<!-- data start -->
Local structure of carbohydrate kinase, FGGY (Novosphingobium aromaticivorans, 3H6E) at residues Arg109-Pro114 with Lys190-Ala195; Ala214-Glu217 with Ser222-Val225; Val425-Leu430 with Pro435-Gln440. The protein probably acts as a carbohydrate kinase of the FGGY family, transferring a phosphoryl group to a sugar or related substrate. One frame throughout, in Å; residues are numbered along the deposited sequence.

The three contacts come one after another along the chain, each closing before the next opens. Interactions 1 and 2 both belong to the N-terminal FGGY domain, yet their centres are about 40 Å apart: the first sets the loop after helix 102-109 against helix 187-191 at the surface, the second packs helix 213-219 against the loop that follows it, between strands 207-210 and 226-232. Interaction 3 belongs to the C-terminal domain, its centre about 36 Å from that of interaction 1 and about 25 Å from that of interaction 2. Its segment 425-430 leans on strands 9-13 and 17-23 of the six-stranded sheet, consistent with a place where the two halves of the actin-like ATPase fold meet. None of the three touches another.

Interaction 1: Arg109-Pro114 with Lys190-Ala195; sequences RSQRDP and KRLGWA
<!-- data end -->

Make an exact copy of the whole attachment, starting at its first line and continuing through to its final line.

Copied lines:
Local structure of carbohydrate kinase, FGGY (Novosphingobium aromaticivorans, 3H6E) at residues Arg109-Pro114 with Lys190-Ala195; Ala214-Glu217 with Ser222-Val225; Val425-Leu430 with Pro435-Gln440. The protein probably acts as a carbohydrate kinase of the FGGY family, transferring a phosphoryl group to a sugar or related substrate. One frame throughout, in Å; residues are numbered along the deposited sequence.

The three contacts come one after another along the chain, each closing before the next opens. Interactions 1 and 2 both belong to the N-terminal FGGY domain, yet their centres are about 40 Å apart: the first sets the loop after helix 102-109 against helix 187-191 at the surface, the second packs helix 213-219 against the loop that follows it, between strands 207-210 and 226-232. Interaction 3 belongs to the C-terminal domain, its centre about 36 Å from that of interaction 1 and about 25 Å from that of interaction 2. Its segment 425-430 leans on strands 9-13 and 17-23 of the six-stranded sheet, consistent with a place where the two halves of the actin-like ATPase fold meet. None of the three touches another.

Interaction 1: Arg109-Pro114 with Lys190-Ala195; sequences RSQRDP and KRLGWA